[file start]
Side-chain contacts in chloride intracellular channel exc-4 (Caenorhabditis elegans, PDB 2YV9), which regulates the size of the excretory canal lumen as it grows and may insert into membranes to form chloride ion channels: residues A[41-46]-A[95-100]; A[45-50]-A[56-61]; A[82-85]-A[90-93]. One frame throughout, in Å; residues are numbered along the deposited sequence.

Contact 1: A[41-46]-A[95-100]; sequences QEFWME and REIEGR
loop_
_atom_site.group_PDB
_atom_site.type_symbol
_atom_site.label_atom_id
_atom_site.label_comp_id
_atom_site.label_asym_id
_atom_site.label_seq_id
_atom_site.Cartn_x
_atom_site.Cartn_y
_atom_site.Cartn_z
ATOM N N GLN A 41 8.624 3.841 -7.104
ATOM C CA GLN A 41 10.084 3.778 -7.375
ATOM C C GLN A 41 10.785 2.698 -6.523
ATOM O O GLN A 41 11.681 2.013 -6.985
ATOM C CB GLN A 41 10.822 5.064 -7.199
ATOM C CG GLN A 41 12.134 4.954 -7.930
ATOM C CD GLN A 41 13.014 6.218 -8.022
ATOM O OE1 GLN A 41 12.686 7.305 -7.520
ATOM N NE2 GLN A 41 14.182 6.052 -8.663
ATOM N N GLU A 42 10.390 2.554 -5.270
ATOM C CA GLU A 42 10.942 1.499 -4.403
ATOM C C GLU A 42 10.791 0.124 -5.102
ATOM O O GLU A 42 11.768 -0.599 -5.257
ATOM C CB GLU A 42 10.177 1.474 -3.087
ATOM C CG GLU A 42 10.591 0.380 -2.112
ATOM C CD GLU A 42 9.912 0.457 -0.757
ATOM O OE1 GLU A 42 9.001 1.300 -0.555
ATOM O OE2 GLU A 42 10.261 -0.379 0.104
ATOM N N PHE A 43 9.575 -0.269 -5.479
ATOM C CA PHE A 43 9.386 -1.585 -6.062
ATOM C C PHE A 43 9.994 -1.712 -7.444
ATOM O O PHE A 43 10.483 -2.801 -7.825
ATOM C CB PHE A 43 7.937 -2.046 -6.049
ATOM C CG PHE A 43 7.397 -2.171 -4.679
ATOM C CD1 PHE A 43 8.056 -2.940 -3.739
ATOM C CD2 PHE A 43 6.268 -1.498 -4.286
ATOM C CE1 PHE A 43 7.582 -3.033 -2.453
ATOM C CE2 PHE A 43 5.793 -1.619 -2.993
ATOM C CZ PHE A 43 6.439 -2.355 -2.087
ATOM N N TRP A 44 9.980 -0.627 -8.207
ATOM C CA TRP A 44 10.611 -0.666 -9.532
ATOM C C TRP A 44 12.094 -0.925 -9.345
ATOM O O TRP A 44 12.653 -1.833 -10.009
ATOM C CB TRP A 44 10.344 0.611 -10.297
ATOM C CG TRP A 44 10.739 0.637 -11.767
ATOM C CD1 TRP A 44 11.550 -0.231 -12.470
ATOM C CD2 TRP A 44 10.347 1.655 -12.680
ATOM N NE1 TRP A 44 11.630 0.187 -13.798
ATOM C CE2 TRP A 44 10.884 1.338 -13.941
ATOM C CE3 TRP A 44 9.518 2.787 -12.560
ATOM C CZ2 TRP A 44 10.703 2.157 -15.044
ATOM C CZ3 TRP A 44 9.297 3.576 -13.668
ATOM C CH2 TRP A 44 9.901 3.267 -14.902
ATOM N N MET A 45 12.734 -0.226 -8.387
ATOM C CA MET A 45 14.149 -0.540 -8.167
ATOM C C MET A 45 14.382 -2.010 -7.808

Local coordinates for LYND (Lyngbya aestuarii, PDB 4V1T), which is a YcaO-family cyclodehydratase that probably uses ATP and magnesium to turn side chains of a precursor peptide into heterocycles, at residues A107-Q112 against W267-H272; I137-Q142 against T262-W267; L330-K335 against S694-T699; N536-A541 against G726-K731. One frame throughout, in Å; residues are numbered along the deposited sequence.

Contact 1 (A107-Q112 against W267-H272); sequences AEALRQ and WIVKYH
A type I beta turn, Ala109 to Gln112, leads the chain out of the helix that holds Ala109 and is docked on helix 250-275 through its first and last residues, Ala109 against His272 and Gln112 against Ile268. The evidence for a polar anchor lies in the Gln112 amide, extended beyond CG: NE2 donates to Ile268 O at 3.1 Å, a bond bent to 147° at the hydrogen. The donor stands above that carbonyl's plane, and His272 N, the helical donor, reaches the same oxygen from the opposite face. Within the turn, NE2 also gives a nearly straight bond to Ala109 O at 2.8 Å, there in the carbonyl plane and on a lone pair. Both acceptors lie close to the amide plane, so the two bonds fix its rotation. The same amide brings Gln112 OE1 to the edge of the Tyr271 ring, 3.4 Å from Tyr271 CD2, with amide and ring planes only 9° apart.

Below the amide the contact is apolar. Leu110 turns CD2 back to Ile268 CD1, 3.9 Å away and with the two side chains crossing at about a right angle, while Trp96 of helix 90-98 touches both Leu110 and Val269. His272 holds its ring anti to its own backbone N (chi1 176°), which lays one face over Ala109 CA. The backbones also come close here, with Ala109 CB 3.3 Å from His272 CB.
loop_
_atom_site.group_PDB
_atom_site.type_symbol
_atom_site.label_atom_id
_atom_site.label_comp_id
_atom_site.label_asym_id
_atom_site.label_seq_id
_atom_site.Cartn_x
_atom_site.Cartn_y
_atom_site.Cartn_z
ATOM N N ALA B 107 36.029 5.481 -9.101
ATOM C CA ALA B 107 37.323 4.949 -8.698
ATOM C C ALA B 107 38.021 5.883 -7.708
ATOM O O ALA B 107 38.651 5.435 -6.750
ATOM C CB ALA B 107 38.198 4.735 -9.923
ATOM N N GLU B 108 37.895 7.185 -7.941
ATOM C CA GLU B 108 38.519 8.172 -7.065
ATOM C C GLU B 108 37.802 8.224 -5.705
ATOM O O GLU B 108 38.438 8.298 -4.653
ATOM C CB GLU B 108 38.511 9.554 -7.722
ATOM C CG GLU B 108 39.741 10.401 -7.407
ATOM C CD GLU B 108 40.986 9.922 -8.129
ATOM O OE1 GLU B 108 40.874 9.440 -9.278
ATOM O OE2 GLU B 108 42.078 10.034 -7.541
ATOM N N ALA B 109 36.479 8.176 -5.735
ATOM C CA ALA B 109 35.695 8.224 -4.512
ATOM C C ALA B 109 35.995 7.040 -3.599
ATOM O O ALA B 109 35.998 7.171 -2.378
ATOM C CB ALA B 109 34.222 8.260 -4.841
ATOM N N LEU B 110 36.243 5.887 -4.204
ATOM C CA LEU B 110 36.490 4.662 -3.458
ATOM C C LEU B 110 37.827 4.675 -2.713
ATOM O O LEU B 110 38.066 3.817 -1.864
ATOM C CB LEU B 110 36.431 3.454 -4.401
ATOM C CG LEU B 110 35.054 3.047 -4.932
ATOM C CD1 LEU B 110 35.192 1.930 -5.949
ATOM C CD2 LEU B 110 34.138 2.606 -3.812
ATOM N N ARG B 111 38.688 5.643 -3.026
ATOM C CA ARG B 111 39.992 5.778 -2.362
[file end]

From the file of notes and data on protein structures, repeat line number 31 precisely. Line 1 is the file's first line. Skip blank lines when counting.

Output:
ATOM N N PHE A 43 9.575 -0.269 -5.479